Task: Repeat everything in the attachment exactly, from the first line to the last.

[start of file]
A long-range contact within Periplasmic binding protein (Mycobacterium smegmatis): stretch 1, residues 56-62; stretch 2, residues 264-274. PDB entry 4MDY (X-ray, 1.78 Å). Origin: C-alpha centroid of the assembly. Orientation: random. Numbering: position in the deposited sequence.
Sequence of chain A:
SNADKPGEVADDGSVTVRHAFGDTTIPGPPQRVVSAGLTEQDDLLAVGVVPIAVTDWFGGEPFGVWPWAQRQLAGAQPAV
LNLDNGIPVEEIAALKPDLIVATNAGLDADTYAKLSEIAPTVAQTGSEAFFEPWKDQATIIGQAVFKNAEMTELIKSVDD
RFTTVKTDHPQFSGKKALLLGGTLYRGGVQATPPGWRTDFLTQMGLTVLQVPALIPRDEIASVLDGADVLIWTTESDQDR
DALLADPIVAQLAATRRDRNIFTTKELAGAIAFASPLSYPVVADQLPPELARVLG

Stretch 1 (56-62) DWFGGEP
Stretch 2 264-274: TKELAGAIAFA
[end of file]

A long-range contact within Periplasmic binding protein (Mycobacterium smegmatis): stretch 1, residues 56-62; stretch 2, residues 264-274. PDB entry 4MDY (X-ray, 1.78 Å). Origin: C-alpha centroid of the assembly. Orientation: random. Numbering: position in the deposited sequence.
Sequence of chain A:
SNADKPGEVADDGSVTVRHAFGDTTIPGPPQRVVSAGLTEQDDLLAVGVVPIAVTDWFGGEPFGVWPWAQRQLAGAQPAV
LNLDNGIPVEEIAALKPDLIVATNAGLDADTYAKLSEIAPTVAQTGSEAFFEPWKDQATIIGQAVFKNAEMTELIKSVDD
RFTTVKTDHPQFSGKKALLLGGTLYRGGVQATPPGWRTDFLTQMGLTVLQVPALIPRDEIASVLDGADVLIWTTESDQDR
DALLADPIVAQLAATRRDRNIFTTKELAGAIAFASPLSYPVVADQLPPELARVLG

Stretch 1 (56-62) DWFGGEP
Stretch 2 264-274: TKELAGAIAFA